This was a potential issue, but I reamed the chamber throats for lead bullets, and the bullets only take light finger pressure now.

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I would spec the cyl chambers throat's exit diameter for chamber to chamber consistency and if not hone to the largest..  I would check their alignment with barrel bore and firing pin bushing hole centerlines at lockup.

 

Checking headspace and cyl to cone gap from both sides for all chambers to ensure things are running true to under a thou is something I would do. 

 

How much movement is there on cyl rotation once cyl is lock for each chamber.   If the cyl gap is not huge and it has some cyl rotation play once locked I like the 11° for more than just looks.   I do like the look of it a lot.  Gives it  more finished higher end look.  I think you loose a bit of vel but it gives a slightly more gentle angle for bullet alignment to bore centerline as it traverses the cyl to barrel especially if things need to slightly align via  bullet.

 

I also prefer to throat all my barrels similar to precision rifle chamber throat specs to fully support the bullet before gradually engaging the lands with a 1° leade.  But that's a whole other level of work and ordering a one off reamer.  Way nicer if your working on a 2 piece shroud and sleeve setup.  If S&W offered them in more N and L frames it's all I would own new in those frames.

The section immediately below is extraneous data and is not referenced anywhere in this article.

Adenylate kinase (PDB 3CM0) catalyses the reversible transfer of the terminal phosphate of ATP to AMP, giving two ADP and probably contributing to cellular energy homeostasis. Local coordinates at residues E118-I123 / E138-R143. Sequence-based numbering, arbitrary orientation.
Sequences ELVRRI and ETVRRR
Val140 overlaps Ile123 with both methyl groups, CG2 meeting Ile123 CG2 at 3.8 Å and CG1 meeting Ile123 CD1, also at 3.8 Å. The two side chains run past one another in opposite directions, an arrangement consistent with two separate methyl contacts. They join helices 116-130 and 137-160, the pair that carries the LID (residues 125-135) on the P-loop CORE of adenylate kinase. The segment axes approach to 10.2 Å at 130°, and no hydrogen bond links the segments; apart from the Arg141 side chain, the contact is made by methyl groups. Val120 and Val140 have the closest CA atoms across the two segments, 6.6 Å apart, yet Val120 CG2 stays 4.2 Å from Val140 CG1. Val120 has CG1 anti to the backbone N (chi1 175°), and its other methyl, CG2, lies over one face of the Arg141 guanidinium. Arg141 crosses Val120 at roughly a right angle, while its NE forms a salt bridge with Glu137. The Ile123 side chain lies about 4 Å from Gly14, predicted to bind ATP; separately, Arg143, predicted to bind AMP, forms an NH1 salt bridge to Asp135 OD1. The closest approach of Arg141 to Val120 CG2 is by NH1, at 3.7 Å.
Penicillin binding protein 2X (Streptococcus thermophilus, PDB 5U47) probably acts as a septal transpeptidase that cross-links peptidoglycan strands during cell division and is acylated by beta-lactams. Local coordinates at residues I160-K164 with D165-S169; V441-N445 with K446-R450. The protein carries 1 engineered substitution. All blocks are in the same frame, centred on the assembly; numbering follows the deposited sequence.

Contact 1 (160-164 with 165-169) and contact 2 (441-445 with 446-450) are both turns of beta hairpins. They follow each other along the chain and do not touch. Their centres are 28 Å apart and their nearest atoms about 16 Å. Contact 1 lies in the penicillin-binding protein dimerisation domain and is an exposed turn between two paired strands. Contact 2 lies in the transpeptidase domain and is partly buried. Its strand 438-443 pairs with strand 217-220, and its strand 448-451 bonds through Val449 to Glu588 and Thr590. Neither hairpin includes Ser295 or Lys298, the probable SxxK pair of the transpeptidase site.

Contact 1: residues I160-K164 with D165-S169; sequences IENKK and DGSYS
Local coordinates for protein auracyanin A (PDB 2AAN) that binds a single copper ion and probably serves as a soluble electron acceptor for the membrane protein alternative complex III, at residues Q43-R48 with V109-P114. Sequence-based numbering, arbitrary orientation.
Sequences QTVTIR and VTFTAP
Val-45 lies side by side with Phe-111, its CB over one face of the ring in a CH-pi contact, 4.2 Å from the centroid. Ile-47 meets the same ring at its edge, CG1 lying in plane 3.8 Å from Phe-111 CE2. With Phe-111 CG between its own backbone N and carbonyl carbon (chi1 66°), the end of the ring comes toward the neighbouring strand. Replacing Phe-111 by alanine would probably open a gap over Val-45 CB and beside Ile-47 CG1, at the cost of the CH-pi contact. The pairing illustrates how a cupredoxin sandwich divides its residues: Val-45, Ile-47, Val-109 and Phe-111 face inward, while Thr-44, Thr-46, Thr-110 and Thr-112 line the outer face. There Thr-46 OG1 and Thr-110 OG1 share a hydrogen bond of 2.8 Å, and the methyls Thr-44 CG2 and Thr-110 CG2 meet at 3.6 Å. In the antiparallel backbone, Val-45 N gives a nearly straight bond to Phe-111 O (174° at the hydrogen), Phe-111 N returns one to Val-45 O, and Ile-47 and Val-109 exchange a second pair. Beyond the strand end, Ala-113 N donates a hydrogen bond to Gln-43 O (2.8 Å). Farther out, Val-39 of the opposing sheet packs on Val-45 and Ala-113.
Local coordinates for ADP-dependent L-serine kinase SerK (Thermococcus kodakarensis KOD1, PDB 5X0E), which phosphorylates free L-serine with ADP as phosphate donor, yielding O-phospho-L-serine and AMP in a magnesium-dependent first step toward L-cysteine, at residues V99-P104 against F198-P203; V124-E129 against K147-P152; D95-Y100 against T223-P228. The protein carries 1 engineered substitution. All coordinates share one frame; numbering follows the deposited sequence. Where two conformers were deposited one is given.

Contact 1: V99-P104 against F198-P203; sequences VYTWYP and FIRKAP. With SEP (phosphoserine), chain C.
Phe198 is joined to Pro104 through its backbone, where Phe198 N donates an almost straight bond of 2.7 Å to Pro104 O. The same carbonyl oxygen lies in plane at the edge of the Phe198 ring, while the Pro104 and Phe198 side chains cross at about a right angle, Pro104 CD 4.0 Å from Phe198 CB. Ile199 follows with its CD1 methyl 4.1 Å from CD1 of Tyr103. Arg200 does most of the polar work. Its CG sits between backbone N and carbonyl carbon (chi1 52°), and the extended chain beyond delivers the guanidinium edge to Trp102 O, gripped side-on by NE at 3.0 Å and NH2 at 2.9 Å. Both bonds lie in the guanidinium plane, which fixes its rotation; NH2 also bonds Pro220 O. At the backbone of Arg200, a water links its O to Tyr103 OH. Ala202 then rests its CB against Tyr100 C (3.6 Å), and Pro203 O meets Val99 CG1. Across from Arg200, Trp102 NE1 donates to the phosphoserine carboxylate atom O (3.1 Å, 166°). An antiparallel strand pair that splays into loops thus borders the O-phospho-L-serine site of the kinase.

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4 hours ago, tim_w said:

I would spec the cyl chambers throat's exit diameter for chamber to chamber consistency and if not hone to the largest..  I would check their alignment with barrel bore and firing pin bushing hole centerlines at lockup.

 

They're already reamed to .358". I do need to get a range rod to check timing really accurately, although it looks correct with the light-behind-the-cylinder test. Checking for trueness in the cylinder through its rotation seems like a good idea—I'll give that a go, too.

 

I went ahead and ordered an 11-degree reamer and gauge set from 4D, as well as some 160gr bullets from Bang and Clang. Same coating as the SNS bullets I'm using now, but no beveled base or lube groove. Hopefully some of those changes, along with maybe some exploration of different powders, helps. I guess I need another .38 Short Colt die set now—my turret press is perfect for this kind of R&D, and I don't want to have to pull the dies off of the 750.